Step #3: Assemble the lights.

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  • The 2 wire rails run parallel, one positive and the other negative. Wire all the components to the rails by twisting the leads around the sections of stripped wire. Connect the LED cathodes to the negative rail and the resistors to the positive rail, placing your colored LEDs in any pattern desired.
  • Wire each one, and then, before soldering, press the rail wires against the battery’s positive and negative terminals to check that all is in working order. If the LEDs do not light, check for loose twists and proper polarity. When each LED lights properly, smile.
  • Carefully solder each component to the rails. Wrap with electrical tape any exposed areas that could possibly short out. Now mark each end of each wire as positive or negative, for later reference. This step is very important.

Step #4: Create and thread the hoop.

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  • Cut the tubing to 10 1/2'. If it’s too tightly coiled, gently bend it, and if necessary, apply heat from hot water or a blow dryer to soften it so that it can be plied into a circle. Very slowly, thread the circuit into the tube. When I made this hoop, even gentle threading made one of the weaker components break, requiring a repair with electrical tape. Go slowly, and use the stiff wire to fish out the ends if there is a snag.
  • Choose one end of the tube for the switch and battery. The switch will be set at the outside edge of the tube. Determine where to cut the hole, leaving room for the battery, wires, and barbed pipe fitting to be stuffed into this end of the hoop. Using a razor blade, cut a small hole to set the switch in. Start small, carving out little bits at a time to make a tight fit. Press the switch into the hole, running its wires out the open end of the tube. Secure the switch with epoxy or hot glue. On the opposite end of the tube from the switch, thread the rails through the barbed fitting, and press the fitting into the tube.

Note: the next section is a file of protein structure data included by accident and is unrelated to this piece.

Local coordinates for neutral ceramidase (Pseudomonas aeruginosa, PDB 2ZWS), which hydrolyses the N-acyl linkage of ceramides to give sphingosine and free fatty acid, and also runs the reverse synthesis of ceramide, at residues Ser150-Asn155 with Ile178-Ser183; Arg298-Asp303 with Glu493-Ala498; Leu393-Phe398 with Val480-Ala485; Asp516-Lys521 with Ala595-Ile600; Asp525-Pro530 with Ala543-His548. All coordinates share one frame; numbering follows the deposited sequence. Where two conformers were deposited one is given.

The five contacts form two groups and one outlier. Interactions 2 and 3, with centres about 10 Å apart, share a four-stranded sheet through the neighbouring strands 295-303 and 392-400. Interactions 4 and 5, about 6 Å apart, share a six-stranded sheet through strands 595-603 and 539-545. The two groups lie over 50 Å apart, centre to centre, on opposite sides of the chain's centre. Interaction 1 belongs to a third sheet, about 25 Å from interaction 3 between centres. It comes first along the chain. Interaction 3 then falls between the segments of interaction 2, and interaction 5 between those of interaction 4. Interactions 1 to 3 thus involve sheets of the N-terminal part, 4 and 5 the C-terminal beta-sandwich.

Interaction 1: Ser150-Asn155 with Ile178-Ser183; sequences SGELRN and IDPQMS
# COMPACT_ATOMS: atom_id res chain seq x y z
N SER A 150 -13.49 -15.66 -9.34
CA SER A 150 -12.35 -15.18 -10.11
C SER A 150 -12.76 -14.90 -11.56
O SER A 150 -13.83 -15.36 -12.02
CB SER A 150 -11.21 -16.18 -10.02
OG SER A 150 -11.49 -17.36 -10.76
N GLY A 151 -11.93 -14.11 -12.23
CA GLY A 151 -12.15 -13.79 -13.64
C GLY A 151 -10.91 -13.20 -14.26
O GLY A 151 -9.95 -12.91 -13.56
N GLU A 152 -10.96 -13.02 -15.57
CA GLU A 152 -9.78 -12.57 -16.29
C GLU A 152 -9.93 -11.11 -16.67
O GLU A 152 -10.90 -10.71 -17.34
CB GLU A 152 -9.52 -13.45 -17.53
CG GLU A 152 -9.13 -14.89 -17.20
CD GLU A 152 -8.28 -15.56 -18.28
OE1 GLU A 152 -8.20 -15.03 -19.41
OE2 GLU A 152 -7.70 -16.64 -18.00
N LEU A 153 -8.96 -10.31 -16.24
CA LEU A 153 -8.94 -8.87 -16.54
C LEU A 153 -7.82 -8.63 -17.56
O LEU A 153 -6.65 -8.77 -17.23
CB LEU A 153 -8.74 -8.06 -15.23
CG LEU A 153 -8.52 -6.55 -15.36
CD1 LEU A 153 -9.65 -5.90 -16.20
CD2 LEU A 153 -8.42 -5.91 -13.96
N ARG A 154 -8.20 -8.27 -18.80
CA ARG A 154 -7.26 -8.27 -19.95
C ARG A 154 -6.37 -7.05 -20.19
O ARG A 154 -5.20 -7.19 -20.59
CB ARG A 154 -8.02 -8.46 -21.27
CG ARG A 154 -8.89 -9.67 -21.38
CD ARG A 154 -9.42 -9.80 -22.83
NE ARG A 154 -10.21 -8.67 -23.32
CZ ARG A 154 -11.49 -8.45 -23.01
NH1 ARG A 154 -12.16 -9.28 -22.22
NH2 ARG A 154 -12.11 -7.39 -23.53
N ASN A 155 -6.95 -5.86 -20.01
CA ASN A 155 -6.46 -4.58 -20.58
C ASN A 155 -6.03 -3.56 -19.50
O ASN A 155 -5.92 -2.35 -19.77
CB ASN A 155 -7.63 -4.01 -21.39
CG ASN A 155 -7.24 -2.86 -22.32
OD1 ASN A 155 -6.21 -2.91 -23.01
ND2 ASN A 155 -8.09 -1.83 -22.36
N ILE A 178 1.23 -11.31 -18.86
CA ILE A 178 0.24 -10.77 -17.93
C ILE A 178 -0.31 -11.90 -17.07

Step #5: Connect the battery and close.

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  • Wire the battery into the circuit. Solder the positive battery lead to one of the switch leads, and the negative battery lead to the negative rail that’s threaded through the fitting at the other end of the tube. Solder the remaining switch lead to the positive rail to complete the circuit. Before enclosing the battery and wires, test the switch several times.
  • Push the battery and wires into the hoop. The fit is tight! Press the open end onto the barbed fitting to seal the hoop. The tube can be reopened to change the battery by gripping and pulling the ends apart. Now flip the switch and blaze up that hoop!

Conclusion

This project first appeared in CRAFT Volume 06, page 54.